Local school district helping teen parents with child care center
New $3M facility funded by Prop. U
Last Updated: 457 days ago
EL CAJON, Calif. -
A new $3 million building on a local high school campus is helping students with children continue with their education.
Grossmont High School seniors Austin Swisher and Sarah Amposta never thought they'd be parents at 17 years old.
Swisher and Amposta just met, but they have at least one thing in common. they're both enrolled in a state-wide program offered in the Grossmont Union High School District called Cal-SAFE. The program encourages teenagers to stay in school while their young children are not far away.
"College was always one of my goals and dreams, and it still is," said Amposta. "But this did kind of set me back a little."
"In the big picture of life, I wasn't expecting to have a kid before I was even 18," said Swisher.
While Swisher and Amposta are in the classroom, each of their infant daughters is inside the district's Child Development Center.
The new facility was built with Proposition U money -- a $417 million bond measure passed in 2008 by voters.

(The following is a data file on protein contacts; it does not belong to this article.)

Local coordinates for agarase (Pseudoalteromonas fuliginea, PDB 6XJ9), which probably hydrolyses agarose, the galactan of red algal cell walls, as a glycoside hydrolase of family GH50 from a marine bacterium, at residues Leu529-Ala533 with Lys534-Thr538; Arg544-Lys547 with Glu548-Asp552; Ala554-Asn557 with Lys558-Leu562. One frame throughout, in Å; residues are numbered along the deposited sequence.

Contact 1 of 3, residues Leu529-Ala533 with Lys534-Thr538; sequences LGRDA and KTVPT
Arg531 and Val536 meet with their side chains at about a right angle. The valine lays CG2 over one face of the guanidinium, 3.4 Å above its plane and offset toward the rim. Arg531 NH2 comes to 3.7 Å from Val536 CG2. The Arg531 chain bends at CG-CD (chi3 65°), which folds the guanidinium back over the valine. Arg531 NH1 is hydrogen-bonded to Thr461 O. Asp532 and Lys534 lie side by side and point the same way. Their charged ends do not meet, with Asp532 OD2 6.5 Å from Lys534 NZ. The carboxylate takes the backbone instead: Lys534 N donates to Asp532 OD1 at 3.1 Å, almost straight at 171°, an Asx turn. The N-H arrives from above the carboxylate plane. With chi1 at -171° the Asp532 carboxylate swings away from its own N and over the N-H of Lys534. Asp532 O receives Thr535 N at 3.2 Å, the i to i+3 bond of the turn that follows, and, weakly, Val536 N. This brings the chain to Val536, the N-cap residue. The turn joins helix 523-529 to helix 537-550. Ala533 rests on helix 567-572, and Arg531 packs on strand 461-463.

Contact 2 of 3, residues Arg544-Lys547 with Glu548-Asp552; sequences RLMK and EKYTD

The facility currently serves 110 high school students in the district.
"It's so important," said Theresa Kemper, assistant superintendent of the Grossmont Union High School District. "I mean without a program like this we would lose a lot of students, they would not complete a high school diploma."
10News also asked if the program is a reminder for other students to think twice before making impulsive, life-changing decisions.
"They really do see the responsibility that comes with raising a child," Kemper added.
According to the district, 85 percent of the students enrolled in the program graduate from high school. Approximately 63 percent head to college and trade schools.
Parents outside the campus weighed in.
"Some people seeing teenagers with babies see how hard it is," said freshman Kate Norton, referring to the response on the campus from other students.
"I think pregnant teenagers have a right to a high school education if they can pull it off just like anybody else," said her mother Cheryl Norton.
For Swisher and Amposta, they say being a good parent and finishing school are imperative.
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